The Legion Of Doom

My sons have been playing at Philadelphia Soccer Club for years. We were always happy there until last year, when it seemed like the entire organization went from “kids having fun” to “win at all costs.” So, Kyle’s team bailed and started playing at Academy Sabres.

Best move we ever made.

Sabres is a small organization and there is little to no pressure to win. It’s exactly what both Kyle and Erik needed at this stage in their playing careers.

Kyle Showing Off His New Orange Goalie Jersey

Kyle, a goalie, is enjoying the fact that his team is firmly ensconced in second place, and that they are averaging four goals a game. The playoffs start in two weeks, and they have a legitimate shot at a championship.

Erik, a forward, is playing a year up. He should be playing U-9 (9 years old and under), but because there are a few older kids on the team, he is now playing U-10. Not that that matters, because Erik is a beast, offensively. The boy has three goals this season on a team that has probably scored less than ten goals all year.

Bottom line: They’re both playing well and both having fun. That’s the point.

Erik Playing Midfield

9 thoughts on “The Legion Of Doom

  1. Robert B.

    You have a super family, Wyatt. You are truly blessed with wonderful kids and a loving wife. And they are blessed with a caring father who takes time to be with them.

    Roll sate, M8.

  2. Jim Scrummy

    Kudos to you and your kids (and the missus). Winning is secondary until around 13-14 years old. Kids need to be taught skill fundamentals, teamwork, and hard work which will then lead to winning. I’m a enjoy the journey type of person, but competitive as all heck when I play sports or games. I try to teach my kids to work hard and play hard, but mostly have fun while playing sports. Winning usually takes care of itself if you and your teammates put in the hard work and effort into your sport or whatever the endeavour may be in life.

  3. bob (either orr)

    Kids under 12 should be playing (and being coached) to develop skills, not just for winning. You want to see their teams win at least once in a while, so they can see the benefits of their practice. Now that doesn’t mean teaching them to become comfortable with losing… but it does mean teaching them to learn from each defeat. It’s cliche 856, but it’s true: You’re never as good as you think you are after a win.

  4. drewski1013

    Wyatt, as a former President and Trustee of our local soccer club, I salute both your perspective and your courage in following through in withdrawing from PSC. In my younger days, I coached both my kids’ recreation and travel teams, and at least one (the girls’ U12 and U14 teams) were pretty good. We played in the State Cup finals in three successive years against what were otherwise “select” clubs, losing each time in well-played games.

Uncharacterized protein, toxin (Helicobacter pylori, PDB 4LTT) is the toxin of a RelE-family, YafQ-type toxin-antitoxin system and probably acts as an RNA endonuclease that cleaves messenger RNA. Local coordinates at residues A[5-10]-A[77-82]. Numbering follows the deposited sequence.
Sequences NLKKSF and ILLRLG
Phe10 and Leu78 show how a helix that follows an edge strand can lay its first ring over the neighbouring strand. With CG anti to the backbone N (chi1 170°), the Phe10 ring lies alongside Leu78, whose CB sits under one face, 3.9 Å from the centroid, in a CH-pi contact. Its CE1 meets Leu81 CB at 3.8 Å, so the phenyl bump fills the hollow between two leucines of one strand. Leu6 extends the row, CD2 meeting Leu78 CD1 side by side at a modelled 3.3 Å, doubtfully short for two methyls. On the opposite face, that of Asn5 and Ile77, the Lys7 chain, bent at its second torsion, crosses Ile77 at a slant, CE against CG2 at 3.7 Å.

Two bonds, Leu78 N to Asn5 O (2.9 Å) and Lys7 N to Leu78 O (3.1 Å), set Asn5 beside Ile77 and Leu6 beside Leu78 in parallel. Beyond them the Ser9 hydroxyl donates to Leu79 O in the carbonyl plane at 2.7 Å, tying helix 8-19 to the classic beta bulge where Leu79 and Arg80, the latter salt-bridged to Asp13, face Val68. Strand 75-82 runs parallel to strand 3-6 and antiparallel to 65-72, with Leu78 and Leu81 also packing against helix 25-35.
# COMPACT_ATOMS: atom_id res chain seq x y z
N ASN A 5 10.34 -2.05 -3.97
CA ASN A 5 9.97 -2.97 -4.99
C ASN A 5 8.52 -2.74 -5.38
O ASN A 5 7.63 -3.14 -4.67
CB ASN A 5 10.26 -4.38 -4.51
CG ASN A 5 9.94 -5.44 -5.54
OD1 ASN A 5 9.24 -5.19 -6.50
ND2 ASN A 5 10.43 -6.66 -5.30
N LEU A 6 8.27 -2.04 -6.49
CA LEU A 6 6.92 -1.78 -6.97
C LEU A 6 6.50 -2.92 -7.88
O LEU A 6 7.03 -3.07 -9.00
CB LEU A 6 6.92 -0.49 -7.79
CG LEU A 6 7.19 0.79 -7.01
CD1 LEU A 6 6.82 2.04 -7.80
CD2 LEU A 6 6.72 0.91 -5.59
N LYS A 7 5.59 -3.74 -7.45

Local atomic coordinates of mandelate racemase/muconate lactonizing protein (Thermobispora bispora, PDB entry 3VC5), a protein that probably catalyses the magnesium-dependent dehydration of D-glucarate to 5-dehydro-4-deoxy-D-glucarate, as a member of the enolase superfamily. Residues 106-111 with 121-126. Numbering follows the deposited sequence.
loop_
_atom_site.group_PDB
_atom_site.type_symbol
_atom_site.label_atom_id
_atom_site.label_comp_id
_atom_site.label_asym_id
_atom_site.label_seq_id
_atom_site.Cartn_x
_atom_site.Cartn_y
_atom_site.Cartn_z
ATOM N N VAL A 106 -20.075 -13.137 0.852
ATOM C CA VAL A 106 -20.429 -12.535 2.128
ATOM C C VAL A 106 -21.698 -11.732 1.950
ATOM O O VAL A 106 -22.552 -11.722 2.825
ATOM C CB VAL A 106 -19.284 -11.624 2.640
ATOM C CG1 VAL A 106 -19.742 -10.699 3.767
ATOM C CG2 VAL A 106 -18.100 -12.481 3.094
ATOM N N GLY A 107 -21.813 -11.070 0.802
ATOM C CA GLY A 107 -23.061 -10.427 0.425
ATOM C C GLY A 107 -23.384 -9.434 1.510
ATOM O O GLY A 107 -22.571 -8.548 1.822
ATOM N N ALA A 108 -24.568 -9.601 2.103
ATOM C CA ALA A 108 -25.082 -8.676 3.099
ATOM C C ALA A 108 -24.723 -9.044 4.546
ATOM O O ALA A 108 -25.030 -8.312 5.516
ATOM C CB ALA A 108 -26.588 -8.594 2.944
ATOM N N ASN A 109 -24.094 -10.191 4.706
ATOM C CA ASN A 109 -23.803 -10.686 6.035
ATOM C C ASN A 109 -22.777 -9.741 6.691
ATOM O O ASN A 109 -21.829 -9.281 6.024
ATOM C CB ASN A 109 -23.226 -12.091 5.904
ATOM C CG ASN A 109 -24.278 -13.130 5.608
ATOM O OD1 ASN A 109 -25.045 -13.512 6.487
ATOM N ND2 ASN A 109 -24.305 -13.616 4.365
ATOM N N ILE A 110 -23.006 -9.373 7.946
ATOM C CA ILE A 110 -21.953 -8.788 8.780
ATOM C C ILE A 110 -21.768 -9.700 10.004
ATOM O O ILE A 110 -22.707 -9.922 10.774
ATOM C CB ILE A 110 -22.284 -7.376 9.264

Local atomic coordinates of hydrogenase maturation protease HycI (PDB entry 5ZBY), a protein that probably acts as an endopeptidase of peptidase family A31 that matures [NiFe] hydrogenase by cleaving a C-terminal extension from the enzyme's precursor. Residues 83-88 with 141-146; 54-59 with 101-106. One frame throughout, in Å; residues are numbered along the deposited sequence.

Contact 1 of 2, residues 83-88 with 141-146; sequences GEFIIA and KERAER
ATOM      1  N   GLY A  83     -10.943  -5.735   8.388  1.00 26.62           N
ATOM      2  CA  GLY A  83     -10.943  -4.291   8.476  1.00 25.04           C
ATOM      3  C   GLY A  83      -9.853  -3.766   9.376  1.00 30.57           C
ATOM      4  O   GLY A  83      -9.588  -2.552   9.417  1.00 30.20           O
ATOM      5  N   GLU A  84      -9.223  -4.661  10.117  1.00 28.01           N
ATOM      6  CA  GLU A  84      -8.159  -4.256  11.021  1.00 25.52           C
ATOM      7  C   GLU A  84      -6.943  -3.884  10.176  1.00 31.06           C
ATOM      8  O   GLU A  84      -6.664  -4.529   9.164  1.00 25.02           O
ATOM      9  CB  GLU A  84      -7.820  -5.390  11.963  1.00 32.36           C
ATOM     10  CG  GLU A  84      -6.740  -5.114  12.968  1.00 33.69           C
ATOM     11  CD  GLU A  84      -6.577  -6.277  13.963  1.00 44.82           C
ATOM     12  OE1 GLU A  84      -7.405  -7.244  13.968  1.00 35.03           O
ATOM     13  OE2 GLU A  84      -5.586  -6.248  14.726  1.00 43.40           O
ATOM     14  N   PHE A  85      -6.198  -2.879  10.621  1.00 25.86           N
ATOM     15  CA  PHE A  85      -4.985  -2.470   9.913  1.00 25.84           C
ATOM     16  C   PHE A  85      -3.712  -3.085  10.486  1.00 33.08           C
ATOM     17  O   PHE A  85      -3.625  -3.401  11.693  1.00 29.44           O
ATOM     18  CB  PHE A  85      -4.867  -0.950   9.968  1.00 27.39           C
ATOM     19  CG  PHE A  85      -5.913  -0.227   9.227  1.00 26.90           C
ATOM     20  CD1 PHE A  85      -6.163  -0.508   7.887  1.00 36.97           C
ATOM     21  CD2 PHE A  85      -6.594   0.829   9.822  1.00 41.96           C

Nonetheless, the girls’ success led to many undesired consequences – many parents in town immediately sought to replicate our success by hiring professional coaches, practicing 5-6 times a week, and entering ever-distant “select” tournaments. They failed to realize that if you don’t have the right team, or the right players, or the right motivation, the result will always be the same – the kids hate the time commitments, and fall out of soccer as a sport. Meanwhile, the parents continue to throw their money and their kids’ time away in the hopes of living a vicarious thrill through their kids’ soccer team. I can’t imagine how many parents that I’ve seen around town wearing their kids’ warmup jerseys or team jackets.

    Your way is far better. The parents, however, rarely realize that, even when you tell them the basis of your experience. They merely ramp up the “soccer cold war”, by bringing in European trainers, high-tech equipment, and demanding more and more practice time on already too-thin playing fields. It becomes a decaying orbit, and the kids are the ones that end up paying the price. Not every kid is the next coming of Pele, and there is a surprisingly small number of full scholarships to NCAA soccer programs available.

    When will they ever learn?

  5. rd

    My son’s, 15 and 17 yo hockey Midget Rep players are both playing on the same team this year(Hockey Mom Holy Grail!)in the same organization they’ve been with since pre-novice days. We’ve seen some of the win-at-all-costs people pass through, but its never been the entire associations agenda. Its appalling when sport parents and officials act like the game is all about them and their bragging rights. If you want to win so bad that your kids enjoyment of the game and your kids broader education in team-spiritedness and advancement of skills become secondary or actually non-existent? Go pull on your own f**king cleats/skates/ whatever’s, and leave your kid to play and to be coached by better examples than you yourself can provide.
    Good for you and the Missus for pulling your kids out of that mess.

  6. Wyatt Earp Post author

    Jim – They both want to win, but it’s not the be-all and end-all for them.

    Bob – Kyle’s team lost on Saturday to a team they beat, 7-0 earlier in the season. They thought they could walk onto the field and win. Not so much.

    Drew – We’ll be happy if they can get a little money from a small college and play while they get their education. I played lacrosse in college and had the time of my life. And that’s more important than a win-loss record.

    RD – Kyle’s CYO team was split up this year. Kyle and a few of his friends were bumped up to varsity as 6th graders. (Varsity is usually 7/8th grade.) The one coach was a win-at-all-costs type. She took her pic of talent and left the rest – and all of the 6th graders – for Kyle’s team.

    Kyle was named starting goalie and they lost every single game. Kyle didn’t care. He was happy to be playing with his friends and classmates.

Comments are closed.